To the Editor—During the coronavirus-disease-2019 (COVID-19) pandemic, in-hospital surveillance via serial severe acute respiratory coronavirus virus 2 (SARS-CoV-2) testing has repeatedly demonstrated its utility in early detection, isolation, and interruption of nosocomial transmission. Reference Prabhu, Firestone and Bergman1 However, analytical sensitivity of real-time, reverse-transcriptase, polymerase chain reaction (rRT-PCR) testing for SARS-CoV-2 is crucial in ensuring accurate results and early detection of COVID-19 cases and, thus, to mitigate nosocomial COVID-19 outbreaks. The emergence of SARS-CoV-2 variants has been demonstrated to negatively affect analytical sensitivity of rRT-PCR assays. For instance, failure of the N-gene assay has occurred with certain SARS-CoV-2 variants. Reference Chen, Han, Yang, Ma, Li and Zhang2 N-gene point mutations have been reported in the literature, resulting in cases of diagnostic escapes. Reference Hasan, Sundararaju and Manickam3–Reference Ko and Abdul Rahman5 To date, however, no confirmed case of nosocomial transmission arising from N-gene dropout has been reported in the literature. We highlight here a case of nosocomial SARS-CoV-2 transmission arising from a case of N-gene dropout, which illustrates the importance of proper interpretation when discrepant results are encountered on different gene-targets utilized in SARS-CoV-2 diagnostic testing. This study was conducted as part of an outbreak investigation, and ethics approval was not required under our institutional review board guidelines.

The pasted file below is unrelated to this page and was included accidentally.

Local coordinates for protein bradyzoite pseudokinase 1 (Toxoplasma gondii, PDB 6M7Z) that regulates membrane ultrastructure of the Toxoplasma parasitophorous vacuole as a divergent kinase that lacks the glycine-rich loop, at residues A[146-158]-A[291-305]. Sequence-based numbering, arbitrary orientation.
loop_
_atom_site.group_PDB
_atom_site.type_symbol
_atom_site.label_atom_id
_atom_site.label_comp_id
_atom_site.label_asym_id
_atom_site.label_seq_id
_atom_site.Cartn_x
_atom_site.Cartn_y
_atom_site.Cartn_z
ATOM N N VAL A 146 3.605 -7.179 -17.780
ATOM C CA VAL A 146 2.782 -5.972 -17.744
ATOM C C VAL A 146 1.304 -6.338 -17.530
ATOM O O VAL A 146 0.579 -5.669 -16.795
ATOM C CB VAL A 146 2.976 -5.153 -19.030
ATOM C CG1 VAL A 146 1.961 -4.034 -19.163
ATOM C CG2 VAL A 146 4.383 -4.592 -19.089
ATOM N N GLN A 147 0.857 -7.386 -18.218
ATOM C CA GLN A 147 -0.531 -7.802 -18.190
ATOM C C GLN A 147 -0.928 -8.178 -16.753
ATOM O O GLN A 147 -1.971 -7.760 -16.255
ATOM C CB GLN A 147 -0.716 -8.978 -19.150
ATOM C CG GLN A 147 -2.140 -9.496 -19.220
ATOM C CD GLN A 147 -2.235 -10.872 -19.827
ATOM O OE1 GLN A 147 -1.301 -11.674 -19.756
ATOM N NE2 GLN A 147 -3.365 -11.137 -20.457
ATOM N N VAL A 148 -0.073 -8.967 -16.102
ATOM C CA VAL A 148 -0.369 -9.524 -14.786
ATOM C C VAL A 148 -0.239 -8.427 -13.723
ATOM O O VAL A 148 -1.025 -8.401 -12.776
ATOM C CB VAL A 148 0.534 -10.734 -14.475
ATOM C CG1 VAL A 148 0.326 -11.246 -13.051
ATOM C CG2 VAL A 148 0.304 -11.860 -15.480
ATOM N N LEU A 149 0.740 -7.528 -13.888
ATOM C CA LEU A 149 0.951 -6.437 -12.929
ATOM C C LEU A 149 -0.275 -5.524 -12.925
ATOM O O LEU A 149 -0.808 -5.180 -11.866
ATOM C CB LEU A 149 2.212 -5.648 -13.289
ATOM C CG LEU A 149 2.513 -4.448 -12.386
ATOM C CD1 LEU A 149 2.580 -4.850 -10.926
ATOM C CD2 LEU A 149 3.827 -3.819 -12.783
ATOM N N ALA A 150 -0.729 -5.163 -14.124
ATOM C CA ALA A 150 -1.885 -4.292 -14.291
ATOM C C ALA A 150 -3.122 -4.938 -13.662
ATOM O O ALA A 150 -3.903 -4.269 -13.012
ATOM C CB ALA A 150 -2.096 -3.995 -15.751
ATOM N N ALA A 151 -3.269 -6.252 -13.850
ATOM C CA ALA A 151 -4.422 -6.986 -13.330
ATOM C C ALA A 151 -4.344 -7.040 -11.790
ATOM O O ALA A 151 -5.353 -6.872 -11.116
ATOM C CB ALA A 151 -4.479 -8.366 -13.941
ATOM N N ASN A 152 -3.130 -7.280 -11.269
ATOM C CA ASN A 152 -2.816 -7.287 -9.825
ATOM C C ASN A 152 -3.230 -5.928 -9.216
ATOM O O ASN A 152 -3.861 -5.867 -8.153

At our institution, a large tertiary-care hospital in Singapore, from June 21, 2021, onward, all inpatients were routinely tested for SARS-CoV-2 on admission via both rapid antigen detection (RAD) testing as well as PCR, as part of enhanced infection-prevention measures. Reference Wee, Conceicao and Sim6,Reference Wee, Conceicao and Aung7 Routine SARS-CoV-2 PCR testing was conducted using the Cepheid GeneXpert Xpert Xpress assay (Cepheid, Sunnyvale, CA), a proprietary FDA-approved assay targeting both the E-gene and N-gene; while the BD-Veritor SARS-CoV-2 antigen rapid test kit (Becton Dickinson, Franklin Lakes, NJ) was used for SARS-CoV-2 RAD testing. Inpatients were subsequently tested at weekly intervals for SARS-CoV-2 infection via PCR. Reference Wee, Conceicao and Aung7 Up to January 2022, 49,933 admissions were screened for SARS-CoV-2, with 3,155 (6.3%) of 49,933 testing positive. In January 2022, an asymptomatic female aged 74 years (patient A), doubly vaccinated with mRNA vaccines, was admitted to our institution. SARS-CoV-2 RAD testing on admission was negative; SARS-CoV-2 PCR on admission screening via GeneXpert-Xpert-Xpress returned a positive result on the E-gene gene target (cycle-threshold [Ct], 20.7) but a negative result on the N2 gene target. Because our institution had not encountered N-gene dropout cases among hospitalized inpatients prior to January 2022, the practice at that time was to await results of repeated SARS-CoV-2 PCR testing using a different assay (Roche cobas-6800, Roche Diagnostics, Indianapolis, IN) that utilized a separate set of gene targets (ORF-1a and E-gene regions). As such, the patient was not initially isolated until repreated testing revealed persistent positive results at a low Ct value for the E-gene target and repeated SARS-CoV-2 PCR using a different assay (ie, Roche cobas-6800) returned positive. The index patient was subsequently transferred to isolation. Also, 5 other patients in the shared cubicle were exposed. The fully vaccinated patient in the adjacent bed (patient B), with an exposure time of 12 hours, subsequently tested positive on day 4 after exposure (ie, day 14 of admission), with a similar pattern of N-gene dropout on testing (Fig. 1). Previously, our institution reported 2 cases of N-gene dropout arising from a point mutation in G29195T; however, these cases were submitted from an outpatient ambulatory clinic in October 2021 and did not overlap with this cluster of cases in space or time. Reference Ko and Abdul Rahman5